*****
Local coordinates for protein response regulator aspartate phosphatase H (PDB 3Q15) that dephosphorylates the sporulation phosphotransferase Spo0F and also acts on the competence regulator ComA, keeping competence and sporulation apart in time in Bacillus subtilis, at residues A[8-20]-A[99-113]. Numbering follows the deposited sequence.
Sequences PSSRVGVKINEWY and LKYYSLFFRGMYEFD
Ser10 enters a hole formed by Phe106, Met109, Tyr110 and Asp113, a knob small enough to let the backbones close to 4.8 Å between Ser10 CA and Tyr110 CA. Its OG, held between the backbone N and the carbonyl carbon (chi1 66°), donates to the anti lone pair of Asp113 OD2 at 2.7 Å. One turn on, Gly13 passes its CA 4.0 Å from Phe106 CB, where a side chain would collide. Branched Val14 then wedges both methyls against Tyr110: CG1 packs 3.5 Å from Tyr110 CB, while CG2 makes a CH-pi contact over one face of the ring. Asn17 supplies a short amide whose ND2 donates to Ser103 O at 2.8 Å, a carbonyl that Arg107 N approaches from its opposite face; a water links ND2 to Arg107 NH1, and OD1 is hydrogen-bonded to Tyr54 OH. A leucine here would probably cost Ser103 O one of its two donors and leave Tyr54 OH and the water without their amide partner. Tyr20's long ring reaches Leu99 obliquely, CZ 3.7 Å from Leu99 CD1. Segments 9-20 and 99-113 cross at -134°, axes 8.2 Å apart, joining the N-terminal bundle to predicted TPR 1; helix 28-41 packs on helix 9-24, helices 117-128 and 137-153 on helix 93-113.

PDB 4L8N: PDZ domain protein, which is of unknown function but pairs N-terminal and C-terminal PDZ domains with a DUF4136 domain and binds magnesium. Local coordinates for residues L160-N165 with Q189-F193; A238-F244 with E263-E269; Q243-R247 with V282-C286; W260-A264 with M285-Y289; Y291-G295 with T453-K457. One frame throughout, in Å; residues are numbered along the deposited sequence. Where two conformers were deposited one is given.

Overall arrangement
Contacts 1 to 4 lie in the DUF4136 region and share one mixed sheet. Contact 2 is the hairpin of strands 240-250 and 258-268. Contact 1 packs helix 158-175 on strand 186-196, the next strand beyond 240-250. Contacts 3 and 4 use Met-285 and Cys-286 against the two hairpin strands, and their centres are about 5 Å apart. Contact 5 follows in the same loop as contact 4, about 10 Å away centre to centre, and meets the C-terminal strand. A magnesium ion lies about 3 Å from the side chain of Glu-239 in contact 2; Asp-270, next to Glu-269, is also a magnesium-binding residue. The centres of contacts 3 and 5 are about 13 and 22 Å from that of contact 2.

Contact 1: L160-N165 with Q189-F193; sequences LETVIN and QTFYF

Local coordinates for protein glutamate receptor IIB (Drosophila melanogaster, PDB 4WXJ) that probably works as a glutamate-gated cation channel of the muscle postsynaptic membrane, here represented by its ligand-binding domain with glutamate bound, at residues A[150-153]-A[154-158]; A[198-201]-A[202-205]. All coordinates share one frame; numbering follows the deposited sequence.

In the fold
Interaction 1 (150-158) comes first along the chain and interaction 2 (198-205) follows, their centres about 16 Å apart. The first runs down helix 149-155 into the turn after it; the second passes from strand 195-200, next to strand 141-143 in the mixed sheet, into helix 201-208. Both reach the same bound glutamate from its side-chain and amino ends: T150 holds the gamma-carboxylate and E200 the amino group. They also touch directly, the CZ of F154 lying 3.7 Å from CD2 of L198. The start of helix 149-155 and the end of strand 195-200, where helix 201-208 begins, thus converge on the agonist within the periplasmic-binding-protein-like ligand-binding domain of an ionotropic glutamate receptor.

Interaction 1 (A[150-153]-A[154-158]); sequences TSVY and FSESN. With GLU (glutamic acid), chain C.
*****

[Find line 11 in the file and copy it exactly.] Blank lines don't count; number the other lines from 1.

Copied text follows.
Interaction 1 (A[150-153]-A[154-158]); sequences TSVY and FSESN. With GLU (glutamic acid), chain C.